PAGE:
I developed this game to help my students build understanding about how perimeter and area are related. Specifically, we were working on 3.MD.8 and I needed a fun way for students to think critically about this part of that standard "...and exhibiting rectangles with the same perimeter and different areas or with the same area and different perimeters.". This game did all that and more for my students!
I love that the game naturally differentiates for all my students. My students that are still working on understanding the difference between area and perimeter got practice with that and students that were ready for the deeper level concept of thinking how area and perimeter are related and connected got that... all from the same game!
All the materials are included. There is a lesson plan with questions to use before, during, and after the game, a student friendly direction page, a game board, perimeter cards, and a work space page you can have students show their thinking on and turn in to you.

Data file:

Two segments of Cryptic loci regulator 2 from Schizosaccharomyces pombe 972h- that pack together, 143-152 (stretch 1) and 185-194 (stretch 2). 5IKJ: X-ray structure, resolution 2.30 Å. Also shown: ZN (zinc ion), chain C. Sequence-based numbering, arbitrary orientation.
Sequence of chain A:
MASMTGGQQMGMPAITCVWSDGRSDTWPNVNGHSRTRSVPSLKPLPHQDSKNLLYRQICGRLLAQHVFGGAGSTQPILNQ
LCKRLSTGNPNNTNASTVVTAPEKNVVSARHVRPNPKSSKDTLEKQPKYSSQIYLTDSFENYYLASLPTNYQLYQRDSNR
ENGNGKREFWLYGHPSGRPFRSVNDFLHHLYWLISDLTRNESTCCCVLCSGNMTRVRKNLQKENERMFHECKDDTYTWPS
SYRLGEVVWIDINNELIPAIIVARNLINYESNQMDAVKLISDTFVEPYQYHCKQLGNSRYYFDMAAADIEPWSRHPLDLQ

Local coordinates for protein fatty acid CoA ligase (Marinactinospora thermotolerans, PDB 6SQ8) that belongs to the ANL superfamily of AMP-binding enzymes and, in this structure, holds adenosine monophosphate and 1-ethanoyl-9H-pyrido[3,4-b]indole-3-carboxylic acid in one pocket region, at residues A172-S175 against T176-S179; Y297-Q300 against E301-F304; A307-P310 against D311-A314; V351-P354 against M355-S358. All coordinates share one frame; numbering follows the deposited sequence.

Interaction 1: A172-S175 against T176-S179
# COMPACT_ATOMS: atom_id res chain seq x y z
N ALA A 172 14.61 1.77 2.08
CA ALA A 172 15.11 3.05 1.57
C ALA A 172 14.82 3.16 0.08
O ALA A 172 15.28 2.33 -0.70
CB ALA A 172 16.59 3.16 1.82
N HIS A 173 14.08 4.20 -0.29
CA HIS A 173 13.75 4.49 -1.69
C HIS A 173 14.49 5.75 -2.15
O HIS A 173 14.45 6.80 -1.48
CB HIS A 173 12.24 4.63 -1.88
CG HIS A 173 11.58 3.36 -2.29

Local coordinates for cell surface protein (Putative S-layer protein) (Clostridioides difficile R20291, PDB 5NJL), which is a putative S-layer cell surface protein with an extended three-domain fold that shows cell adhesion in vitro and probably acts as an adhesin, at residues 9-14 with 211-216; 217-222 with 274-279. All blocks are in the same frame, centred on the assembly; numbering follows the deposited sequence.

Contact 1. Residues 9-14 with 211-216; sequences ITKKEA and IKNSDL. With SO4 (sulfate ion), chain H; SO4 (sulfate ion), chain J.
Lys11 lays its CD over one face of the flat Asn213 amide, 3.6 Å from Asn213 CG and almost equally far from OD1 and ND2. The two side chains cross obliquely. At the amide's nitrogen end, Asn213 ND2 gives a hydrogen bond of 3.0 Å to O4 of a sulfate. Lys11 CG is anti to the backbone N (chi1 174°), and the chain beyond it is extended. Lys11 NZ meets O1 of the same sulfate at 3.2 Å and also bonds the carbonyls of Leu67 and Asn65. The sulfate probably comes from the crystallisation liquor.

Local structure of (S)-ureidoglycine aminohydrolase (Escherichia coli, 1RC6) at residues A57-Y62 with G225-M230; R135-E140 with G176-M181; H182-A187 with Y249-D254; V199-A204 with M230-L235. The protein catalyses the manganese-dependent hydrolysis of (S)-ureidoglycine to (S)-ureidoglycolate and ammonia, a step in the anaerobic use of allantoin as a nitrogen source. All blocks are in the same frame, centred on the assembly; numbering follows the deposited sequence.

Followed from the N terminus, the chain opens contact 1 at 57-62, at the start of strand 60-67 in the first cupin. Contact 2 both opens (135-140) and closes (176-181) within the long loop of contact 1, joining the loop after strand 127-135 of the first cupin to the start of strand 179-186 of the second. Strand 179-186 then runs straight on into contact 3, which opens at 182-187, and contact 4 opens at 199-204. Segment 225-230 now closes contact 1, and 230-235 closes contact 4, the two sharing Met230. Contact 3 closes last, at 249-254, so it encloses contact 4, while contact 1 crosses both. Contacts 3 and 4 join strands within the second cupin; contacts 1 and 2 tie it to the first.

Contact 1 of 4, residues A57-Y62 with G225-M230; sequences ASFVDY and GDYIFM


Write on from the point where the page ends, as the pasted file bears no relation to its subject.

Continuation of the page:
Basically, students share the game board, but each have their own work space page and a different color crayon. On a player's turn, they turn over a card with a given perimeter on it, try out different rectangles to find one with the biggest perimeter, and draw it on the game board. After five rounds, the player with he largest total area of all their rectangles wins!
Students will be practicing perimeter and area skills including finding rectangles with different areas, but the same perimeter, and addition skills when they add up all the areas of their rectangles.
The game is fun, but involves critically thinking about math at the same time! Every time we play it their skills grow.